Wound Healing and Regenerative Medicine Research Program
Director, Marjana Tomic-Canic
The overall goal of our translational, multi-disciplinary program in wound healing is to understand the molecular and cellular mechanisms of tissue repair and regeneration in skin and its pathogenesis, by integrating knowledge at the bench with clinical outcomes at the bedside. Consequential to the extended life span of the human population and increased prevalence of diabetes, we are faced with epidemic proportions of chronic wounds such as diabetic foot ulcers, pressure (bed) ulcers and venous ulcers, which are the leading cause of lower-leg amputations in the elderly, as well as in the diabetic populations.
Our mission is to develop novel approaches to reduce incidence and accelerate wound healing of chronic wounds. This includes identifying which molecular and cellular mechanisms are utilized during normal, acute wound healing process, identifying what molecular events lead to inhibition of wound healing in chronic (non-healing) wounds and further, developing local sustained gene delivery mechanisms for their treatment.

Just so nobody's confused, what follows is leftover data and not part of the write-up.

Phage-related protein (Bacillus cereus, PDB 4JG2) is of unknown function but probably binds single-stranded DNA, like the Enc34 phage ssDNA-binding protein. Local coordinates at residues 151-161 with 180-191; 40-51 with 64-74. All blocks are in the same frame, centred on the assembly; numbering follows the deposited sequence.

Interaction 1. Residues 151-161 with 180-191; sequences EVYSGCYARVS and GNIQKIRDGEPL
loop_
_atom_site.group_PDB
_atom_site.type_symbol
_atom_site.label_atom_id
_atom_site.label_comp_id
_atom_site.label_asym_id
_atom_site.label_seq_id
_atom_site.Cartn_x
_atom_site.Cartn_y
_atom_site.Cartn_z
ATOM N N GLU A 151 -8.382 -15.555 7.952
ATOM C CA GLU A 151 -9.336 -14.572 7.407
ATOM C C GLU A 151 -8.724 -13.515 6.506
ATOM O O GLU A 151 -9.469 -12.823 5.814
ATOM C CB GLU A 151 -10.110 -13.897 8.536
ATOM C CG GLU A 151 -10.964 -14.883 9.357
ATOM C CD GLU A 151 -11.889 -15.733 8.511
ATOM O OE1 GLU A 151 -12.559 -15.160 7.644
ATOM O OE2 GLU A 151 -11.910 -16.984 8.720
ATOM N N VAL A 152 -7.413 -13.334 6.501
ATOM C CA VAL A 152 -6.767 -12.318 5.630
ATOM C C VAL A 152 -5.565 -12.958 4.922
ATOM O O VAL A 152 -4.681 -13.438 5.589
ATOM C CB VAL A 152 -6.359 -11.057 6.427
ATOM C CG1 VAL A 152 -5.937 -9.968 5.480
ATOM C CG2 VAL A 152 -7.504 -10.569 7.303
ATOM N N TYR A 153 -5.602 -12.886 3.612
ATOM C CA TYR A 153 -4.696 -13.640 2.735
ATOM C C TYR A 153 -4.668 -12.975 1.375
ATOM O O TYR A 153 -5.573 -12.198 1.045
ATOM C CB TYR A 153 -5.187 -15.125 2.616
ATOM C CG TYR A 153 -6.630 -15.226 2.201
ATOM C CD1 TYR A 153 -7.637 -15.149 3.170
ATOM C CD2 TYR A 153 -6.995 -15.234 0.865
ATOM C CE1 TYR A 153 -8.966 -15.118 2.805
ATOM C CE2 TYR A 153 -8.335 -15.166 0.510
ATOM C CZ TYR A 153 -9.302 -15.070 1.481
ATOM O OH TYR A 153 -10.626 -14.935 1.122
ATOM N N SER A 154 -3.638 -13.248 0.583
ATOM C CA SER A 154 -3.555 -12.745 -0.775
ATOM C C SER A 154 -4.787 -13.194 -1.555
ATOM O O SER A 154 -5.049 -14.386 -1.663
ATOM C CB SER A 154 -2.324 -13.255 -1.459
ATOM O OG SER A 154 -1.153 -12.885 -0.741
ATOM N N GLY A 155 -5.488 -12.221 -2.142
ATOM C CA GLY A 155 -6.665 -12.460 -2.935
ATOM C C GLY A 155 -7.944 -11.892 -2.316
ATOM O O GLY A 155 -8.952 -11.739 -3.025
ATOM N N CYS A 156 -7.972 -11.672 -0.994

This program integrates research activity of many research laboratories, clinical and research programs. This collaborative approach includes the following Core laboratories:
Ajdic Lab: understanding molecular mechanisms of biofilm formation and its dynamics;
Pastar Lab: mechanisms of host response to wound infection;
Stojadinovic Lab: role of adaptive and innate immunity in wound healing;
Tomic-Canic Lab: mechanism controlling the wound healing process and its molecular pathogensis;
In addition, our efforts integrate collaborations with many laboratories including: Badiavas, Cao Wikranamayake, Davis, Grichnik, Jimenez and Li Laboratories, Clinical Research Program, Wound Pathology Program and many others at the UM.